The other half of the story leads to the CETP Inhibitors. It took much longer to find a suitable target that modulated HDL – until the chance discovery of a Japanese family with very high HDL levels who, it turned out, had an inactivating mutation in the gene encoding the CETP enzyme. It took almost another decade to find a viable CETP inhibitor, but when torcetrapib was taken into the clinic it showed dramatic elevation in HDL.
Lets put it in big letters: when using spot measures, even if elevated triglyceride is the true causative factor behind heart disease, then lowered HDL would still be the strongest epidemiological association.
Such was the strength of the association of lowered HDL with heart disease risk, many expected a procession through clinical development to a market that matched or even exceeded the statins. After all, Bradford Hill’s criteria told us that strength of the association was one of the key determinants of whether the observed association was causal. Indeed, HDL ticked all of Bradford Hill’s criteria. So what could possibly go wrong?
Something did. In 2006, the Phase III trial comparing a combination of torcetrapib and atorvastatin with atorvastatin alone was stopped early, because of an excess of heart attacks in the patients receiving the torcetrapib combination. How could that be?
The generally accepted explanation hinges on the relatively mild hypertensive side-effect that was already known to accompany torcetrapib treatment. After all, like elevated LDL, elevated blood pressure is known to be associated with an increased risk of heart attack and stroke. By any rationale assessment, the massive increase in HDL should have outweighed the small rise in blood pressure. Certainly that had been Pfizer’s judgment as they invested heavily in the Phase III programme knowing well the hypertensive side-effect. But when the data came in, what other conclusion could they draw?
It was like a whodunit with only one suspect. Somehow the hypertensive effect must have sunk the drug.
That at least was Merck’s take on the data. When they discovered their CETP Inhibitor, anacetrapib, lacked the same hypertensive side-effects they moved – albeit cautiously – into Phase III. Roche, with dalcetrapib and Lilly with evacetrapib, two more CETP inhibitors queing up behind Merck’s trailblazer, presumably feel the same way. After all, what else could explain torcetrapib’s failure, if not the increase in blood pressure?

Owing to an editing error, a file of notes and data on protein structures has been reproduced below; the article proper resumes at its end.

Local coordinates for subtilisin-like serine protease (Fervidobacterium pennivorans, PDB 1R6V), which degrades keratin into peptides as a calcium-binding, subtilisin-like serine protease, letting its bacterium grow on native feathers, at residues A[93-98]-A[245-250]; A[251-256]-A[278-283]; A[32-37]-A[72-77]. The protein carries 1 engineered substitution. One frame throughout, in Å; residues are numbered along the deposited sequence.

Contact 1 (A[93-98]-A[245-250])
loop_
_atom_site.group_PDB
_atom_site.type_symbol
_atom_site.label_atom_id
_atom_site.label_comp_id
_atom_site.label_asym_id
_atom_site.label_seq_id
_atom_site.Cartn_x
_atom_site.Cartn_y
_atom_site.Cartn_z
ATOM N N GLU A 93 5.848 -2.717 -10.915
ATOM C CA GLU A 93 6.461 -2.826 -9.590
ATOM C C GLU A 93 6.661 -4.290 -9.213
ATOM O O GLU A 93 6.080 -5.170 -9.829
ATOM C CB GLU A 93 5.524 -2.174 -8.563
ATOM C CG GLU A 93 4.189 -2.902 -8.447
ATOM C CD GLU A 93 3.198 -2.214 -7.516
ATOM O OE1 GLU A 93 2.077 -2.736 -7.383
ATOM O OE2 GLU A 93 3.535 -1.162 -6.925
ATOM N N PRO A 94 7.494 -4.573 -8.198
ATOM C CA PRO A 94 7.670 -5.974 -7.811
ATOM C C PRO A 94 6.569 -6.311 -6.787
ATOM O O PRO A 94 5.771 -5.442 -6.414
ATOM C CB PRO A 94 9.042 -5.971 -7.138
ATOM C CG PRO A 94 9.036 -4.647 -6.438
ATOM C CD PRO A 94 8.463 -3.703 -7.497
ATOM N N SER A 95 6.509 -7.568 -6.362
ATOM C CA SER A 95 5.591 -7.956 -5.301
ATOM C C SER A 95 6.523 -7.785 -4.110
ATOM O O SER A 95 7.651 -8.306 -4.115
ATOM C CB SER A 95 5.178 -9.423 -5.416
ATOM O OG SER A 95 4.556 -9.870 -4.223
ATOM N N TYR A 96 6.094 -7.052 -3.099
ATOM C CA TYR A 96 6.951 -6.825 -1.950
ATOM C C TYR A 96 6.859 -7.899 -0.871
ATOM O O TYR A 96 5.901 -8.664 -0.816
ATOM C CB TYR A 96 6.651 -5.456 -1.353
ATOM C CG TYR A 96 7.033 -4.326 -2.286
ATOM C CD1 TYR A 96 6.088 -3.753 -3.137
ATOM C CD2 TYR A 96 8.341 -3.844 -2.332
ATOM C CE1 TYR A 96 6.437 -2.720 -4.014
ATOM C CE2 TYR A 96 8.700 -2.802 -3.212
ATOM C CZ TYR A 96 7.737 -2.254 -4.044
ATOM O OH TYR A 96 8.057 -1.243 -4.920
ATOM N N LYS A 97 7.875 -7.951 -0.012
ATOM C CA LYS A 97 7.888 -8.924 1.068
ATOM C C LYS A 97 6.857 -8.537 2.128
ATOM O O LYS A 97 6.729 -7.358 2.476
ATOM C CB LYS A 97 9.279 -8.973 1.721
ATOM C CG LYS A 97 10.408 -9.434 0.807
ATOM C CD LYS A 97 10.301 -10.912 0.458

But there is another candidate – Sir Austin Bradford Hill.
His nine criteria have survived the test of time, and although Total Scientific recently suggested some updates, the core principles set out by Sir Austin are as valid today as they were in 1965. Except he missed one. And the missing criterion is particularly important in the context of lipid biomarkers.
The problem lies in the inter-correlation between all the markers of lipid metabolism in use today (LDL cholesterol, HDL cholesterol, total cholesterol, triglycerides and even more complex sub-fractions defined by their apolipoprotein content). A change in one parameter is, across the population, associated with changes in the other parameters. This inter-correlation makes it difficult to tell which changes are really causative and which are just bystanders. HDL only wins the argument as the “best” candidate as a causative factor because of the strength of its association with heart disease.
However, this misses a key “in-built” advantage that HDL has over other lipid markers: its temporal stability. If you measure HDL today, tomorrow and next week in the same individual the answer will be virtually the same. But that cannot be said for triglycerides, for example. Triglycerides go up and down after every meal, hour by hour, day by day. As a result, a single measure of your blood triglyceride levels is a poor proxy for your average level of weeks or years. By contrast, a single measure of HDL cholesterol is an excellent estimate of your lifetime value.
This affects how good each of these markers can possibly be as a biomarker. And it depends on the temporal stability of the phenotype you are trying to predict as to which will be better. Try and predict something like coronary heart disease, which develops over decades, and a spot measure of HDL has a much better chance of being associated than a spot measure of triglyceride (which may well have been elevated in the hours after your last meal when the blood sample was taken, or depressed because you missed breakfast on the way to the doctor’s surgery). On the other hand, if you try and predict a phenotype that varies hour by hour, such as how hungry you are, then HDL has no hope of being associated – it never varies, unlike your appetite.